“That’s great,” his voice whispered.
“You sound unconvinced.”
“I was hoping… well… the way I’ve been feeling.”
“I know this is touchy but, I need to be honest. You are in a really depressing specialty. Did you ever think it can be getting to you? You should consider seeing someone.”
“No, I don’t think so.”
“Really, Evan, you have to consider depression. We all go through times when the pressures of medicine get to us. Physically, you’re fine. You know you’d recommend the same to your patients.”
“It’s different. I’m not…I never considered myself…”
“Anyone who is usually doesn’t recognize it or is in denial. I think you recognize it, Evan, please don’t deny yourself the help you need.”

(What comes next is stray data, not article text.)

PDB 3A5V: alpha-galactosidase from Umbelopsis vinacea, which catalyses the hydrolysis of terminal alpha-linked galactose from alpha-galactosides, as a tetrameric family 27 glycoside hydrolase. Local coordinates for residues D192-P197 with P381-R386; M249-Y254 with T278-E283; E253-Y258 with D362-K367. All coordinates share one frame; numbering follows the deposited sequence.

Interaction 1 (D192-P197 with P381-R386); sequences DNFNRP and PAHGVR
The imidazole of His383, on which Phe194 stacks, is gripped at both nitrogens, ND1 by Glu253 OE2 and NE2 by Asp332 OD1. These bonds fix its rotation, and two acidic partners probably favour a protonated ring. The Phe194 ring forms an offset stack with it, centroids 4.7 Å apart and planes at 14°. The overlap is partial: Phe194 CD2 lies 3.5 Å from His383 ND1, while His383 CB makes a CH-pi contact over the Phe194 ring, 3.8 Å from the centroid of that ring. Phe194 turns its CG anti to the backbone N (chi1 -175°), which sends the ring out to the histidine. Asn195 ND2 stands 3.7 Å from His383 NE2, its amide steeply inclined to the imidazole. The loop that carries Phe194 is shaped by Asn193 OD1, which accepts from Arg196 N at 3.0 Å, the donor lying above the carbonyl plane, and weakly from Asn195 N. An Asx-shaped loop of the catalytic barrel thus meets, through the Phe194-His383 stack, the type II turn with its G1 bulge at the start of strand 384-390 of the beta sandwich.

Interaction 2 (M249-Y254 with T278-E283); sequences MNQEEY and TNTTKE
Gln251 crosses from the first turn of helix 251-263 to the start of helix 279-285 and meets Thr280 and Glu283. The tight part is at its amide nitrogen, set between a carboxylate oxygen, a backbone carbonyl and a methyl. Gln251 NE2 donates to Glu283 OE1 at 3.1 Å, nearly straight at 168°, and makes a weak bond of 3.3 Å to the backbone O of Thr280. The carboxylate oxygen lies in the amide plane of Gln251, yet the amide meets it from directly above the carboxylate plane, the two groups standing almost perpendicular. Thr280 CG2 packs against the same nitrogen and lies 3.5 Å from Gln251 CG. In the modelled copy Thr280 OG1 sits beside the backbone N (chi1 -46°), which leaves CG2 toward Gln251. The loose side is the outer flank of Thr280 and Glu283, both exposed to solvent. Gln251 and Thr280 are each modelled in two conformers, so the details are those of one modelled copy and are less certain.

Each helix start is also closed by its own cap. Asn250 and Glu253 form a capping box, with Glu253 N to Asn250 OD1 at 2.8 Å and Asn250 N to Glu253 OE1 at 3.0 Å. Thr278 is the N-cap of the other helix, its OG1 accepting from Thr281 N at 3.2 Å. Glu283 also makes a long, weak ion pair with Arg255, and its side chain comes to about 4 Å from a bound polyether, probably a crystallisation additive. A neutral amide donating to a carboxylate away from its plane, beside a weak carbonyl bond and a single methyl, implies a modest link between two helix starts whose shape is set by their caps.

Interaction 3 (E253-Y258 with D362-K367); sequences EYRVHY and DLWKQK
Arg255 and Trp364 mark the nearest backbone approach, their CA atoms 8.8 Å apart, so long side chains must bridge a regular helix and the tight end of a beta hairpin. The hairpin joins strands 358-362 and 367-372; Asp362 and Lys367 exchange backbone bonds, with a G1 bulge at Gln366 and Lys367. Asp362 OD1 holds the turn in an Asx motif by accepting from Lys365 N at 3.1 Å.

The psychiatrist was known by Evan primarily through referrals and phone contact. He had a reputation of being practical and employed common sense rather than cluttering his treatments with abstract theories. He sat opposite Evan behind the oak desk strewn with papers. The calming music of Bach’s harpsichord concertos wafted through the air.
“It seems that you have your fears of death and harbor guilt about the fate of many of your patients. Your dreams are an expression of those feelings. You know you have no underlying disease…”
“I know that the technology is limited,” interrupted Evan, “It’s not 100%. I have patients who are attuned to their bodies and those who are not. For example, some patients will feel every extra heartbeat and others have hundreds an hour they are unaware of. What if my body is warning me of something that’s at an undetectable stage? You know, like some genetic mutation about to become cancerous.”